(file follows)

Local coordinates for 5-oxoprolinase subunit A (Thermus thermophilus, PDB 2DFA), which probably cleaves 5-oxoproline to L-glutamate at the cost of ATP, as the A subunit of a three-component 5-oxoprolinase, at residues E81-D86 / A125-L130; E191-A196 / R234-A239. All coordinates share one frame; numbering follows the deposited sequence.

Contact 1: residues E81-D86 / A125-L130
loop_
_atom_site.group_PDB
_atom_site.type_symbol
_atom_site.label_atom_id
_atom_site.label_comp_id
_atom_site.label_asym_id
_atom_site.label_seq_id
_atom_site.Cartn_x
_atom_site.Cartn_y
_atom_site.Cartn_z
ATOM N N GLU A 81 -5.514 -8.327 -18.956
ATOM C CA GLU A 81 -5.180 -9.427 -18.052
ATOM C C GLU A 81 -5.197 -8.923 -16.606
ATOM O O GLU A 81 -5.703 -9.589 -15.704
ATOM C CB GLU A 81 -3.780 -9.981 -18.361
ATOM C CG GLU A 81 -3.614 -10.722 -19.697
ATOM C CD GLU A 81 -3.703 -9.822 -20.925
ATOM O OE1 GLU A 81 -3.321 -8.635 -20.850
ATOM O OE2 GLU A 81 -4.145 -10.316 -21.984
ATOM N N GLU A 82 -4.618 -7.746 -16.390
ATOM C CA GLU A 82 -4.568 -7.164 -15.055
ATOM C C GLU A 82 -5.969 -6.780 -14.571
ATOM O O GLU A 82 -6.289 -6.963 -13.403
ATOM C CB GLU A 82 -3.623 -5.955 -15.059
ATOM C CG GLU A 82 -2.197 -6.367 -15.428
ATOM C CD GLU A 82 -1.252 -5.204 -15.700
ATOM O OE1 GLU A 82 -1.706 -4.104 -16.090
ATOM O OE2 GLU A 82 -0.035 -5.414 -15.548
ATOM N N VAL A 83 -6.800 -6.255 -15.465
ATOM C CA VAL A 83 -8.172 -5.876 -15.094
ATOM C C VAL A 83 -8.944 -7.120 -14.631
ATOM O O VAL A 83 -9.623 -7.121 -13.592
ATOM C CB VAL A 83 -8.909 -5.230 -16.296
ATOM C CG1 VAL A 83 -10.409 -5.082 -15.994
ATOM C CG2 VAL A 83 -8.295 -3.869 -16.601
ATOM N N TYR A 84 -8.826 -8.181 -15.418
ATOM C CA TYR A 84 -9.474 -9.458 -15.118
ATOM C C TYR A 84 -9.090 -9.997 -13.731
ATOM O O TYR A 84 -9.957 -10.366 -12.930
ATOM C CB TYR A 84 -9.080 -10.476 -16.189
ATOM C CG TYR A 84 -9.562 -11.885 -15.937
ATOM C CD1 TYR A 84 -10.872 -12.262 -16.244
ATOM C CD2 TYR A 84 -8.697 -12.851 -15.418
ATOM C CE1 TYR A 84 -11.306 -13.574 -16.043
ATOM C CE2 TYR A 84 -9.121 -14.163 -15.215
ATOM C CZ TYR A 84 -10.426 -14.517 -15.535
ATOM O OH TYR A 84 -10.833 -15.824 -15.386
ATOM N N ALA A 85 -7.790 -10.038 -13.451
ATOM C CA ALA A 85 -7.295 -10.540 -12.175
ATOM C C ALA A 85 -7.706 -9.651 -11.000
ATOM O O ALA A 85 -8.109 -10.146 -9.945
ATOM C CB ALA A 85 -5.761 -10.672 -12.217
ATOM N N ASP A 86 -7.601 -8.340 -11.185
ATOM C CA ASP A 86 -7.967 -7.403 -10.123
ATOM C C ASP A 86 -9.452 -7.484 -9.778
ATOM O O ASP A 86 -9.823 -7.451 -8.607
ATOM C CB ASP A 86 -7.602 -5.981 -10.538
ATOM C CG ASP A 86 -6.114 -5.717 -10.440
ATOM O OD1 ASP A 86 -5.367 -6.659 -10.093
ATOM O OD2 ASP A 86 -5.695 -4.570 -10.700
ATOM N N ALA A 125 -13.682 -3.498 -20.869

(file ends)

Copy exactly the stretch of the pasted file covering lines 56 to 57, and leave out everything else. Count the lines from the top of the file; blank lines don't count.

ATOM C CA ASP A 86 -7.967 -7.403 -10.123
ATOM C C ASP A 86 -9.452 -7.484 -9.778